CAMBRIDGE — Two days ago, while I sat on my bed talking on the phone, a rat scrambled across my bedcovers and slipped down between the mattress and the wall.
I wasn’t scared. I was wowed!
Since the pandemic began to inhibit human activity for real, wildlife has flourished in the city. Rabbit gangs bound recklessly through every lot and street. Pigeons swarm over entire parks. Wild turkeys bob down avenues and, at night, wander bewildered around the courthouse grounds.
Along with the rabbits, the rats that now enliven every back alley, playground, and clump of bushes have transformed the disposition of Teacake the dog from sunny to savage.
Gone is her curious attention to human activity, gone her flirtation with others of her kind. She’s become a heat-seeking missile, a one-note tune, dragging me to wherever her prey may lay trembling. I admit I love watching her go full-tilt animal, her blissful release into dingo land. But it has rendered her unable to obey. When I yell, “Why do you do this?,” she flicks her eye at me as if forced to point out that one man’s trash is another man’s treasure.
What is it about rats?
Cape Codders are familiar with mice. Their rank urine has blackened reams of my artwork. Their scat startles us when we open a drawer. By October, our Havahart traps are fully employed, and driving the creatures far away is as routine as taking out the trash.
But compared to city rats, Cape Cod mice are mere cat’s play, the chatty friends of Beatrix Potter and Cinderella, Mickey and Minnie off to a picnic, their pink, blind babies almost adorable.
The only city rat that ever reminded me of a children’s book drowned in a flowerpot, head first, its little feet and tail poking out like Winnie the Pooh stuck in a honey jar.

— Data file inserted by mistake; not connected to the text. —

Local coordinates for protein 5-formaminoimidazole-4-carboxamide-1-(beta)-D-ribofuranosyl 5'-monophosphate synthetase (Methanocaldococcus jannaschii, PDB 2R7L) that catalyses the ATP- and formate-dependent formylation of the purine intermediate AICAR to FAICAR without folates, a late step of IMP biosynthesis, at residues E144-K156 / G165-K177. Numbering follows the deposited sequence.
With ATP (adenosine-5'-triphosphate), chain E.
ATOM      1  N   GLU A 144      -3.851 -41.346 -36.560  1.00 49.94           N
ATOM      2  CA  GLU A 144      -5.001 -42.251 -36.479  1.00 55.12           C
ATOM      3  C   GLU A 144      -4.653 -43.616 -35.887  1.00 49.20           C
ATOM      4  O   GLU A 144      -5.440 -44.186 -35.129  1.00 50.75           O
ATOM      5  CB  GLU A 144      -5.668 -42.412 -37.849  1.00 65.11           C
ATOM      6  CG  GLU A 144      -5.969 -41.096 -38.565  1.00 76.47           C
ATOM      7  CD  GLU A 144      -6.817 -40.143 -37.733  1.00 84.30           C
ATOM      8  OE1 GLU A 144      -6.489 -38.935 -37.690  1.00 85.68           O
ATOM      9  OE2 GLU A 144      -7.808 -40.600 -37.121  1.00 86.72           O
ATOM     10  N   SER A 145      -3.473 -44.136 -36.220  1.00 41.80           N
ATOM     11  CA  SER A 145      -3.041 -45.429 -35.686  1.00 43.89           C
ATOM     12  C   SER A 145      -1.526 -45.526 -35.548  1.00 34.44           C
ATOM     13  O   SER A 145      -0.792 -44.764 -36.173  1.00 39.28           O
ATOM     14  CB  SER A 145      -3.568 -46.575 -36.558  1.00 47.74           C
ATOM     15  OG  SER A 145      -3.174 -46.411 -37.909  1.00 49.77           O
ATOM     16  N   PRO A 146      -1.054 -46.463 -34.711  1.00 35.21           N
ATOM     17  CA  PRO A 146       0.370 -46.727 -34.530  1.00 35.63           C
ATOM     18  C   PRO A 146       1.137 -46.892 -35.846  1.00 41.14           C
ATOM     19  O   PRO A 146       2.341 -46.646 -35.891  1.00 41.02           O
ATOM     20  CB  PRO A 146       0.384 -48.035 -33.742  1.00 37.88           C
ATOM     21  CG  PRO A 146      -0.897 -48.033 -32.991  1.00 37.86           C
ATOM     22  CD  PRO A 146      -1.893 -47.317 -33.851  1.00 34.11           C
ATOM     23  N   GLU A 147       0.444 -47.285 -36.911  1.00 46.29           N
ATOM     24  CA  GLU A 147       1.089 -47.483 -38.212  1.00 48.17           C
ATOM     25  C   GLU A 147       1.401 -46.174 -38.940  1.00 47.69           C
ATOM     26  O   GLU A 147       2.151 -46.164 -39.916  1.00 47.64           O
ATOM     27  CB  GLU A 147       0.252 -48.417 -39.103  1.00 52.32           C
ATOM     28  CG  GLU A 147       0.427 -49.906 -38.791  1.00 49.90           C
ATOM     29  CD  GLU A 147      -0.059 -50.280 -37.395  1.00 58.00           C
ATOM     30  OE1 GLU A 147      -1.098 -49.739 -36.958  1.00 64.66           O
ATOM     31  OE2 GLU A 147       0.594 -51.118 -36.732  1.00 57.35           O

Like the serpent, the city rat bears the heavy burden of archetype. We attach larger-than-life words to it: evil, cunning, cold. Dirty, lawless, red-eyed. Child biter, plague pusher, betrayer of buddies. When, in fact, they’re only critters trying to get by like the rest of us.
I’m not sure how my rat got in my room. I read they can flatten themselves through spaces an inch wide. For months, my neighbor and I had seen them skittering around the plants and bird feeders in the alley outside the slightly open window next to my bed.
It was only the thought of a sleepless Teacake forever staking out the poor rat’s hiding place, and the ease with which it could get back in bed with me, that sent me, sighing, to the local hardware store to shell out too much cash for a flimsy tin box. I baited it with peanut butter and shoved it under the bed. By midnight, the trap door had flipped. Teacake sat staring at the box until sun up.
I gave the rat a cheese cracker and tried to take its mug shot. It was small, with small, pink hands, big, wary eyes, and a tail like a baby snake. Eventually, I drove to a store that irritates me to release the rat behind a dumpster I hoped was full of organic scraps.
But when I opened the box, instead of bolting, the rat stumbled out, blinking and disoriented. It shuffled along a fence and buried itself in a pile of leaves.
Did I do the right thing?
I know how poison tortures a rodent. I refuse to wake to the sound of a mini-guillotine snapping off its head. In Wellfleet, you grow a callus around your heart by understanding that freeing a mouse into a marsh is only feeding it to a coyote. At least, you say, smirking, you don’t have to watch.
Sitting in the parking lot, I spent a half hour Googling rat info. Do rats need their clan? Do they tend to their wounded, mourn their dead, giggle when tickled? Are they extremely smart? Do they learn to like humans and remember their human-given names? Yes and yes and yes and yes….
Do they carry diseases? Yes. So do we.
Do they bite? We all bite if cornered.
Do they want our food? Who doesn’t?
How far away from home do they have to be before they panic? Or croak?
Go ahead. Laugh. But where does your image of rats come from? What unsavory qualities do you assign them? What did a rat ever do to you? What if it were called Fluffy instead of Rat?
I hope he comes home. Not on my bed, but nearby.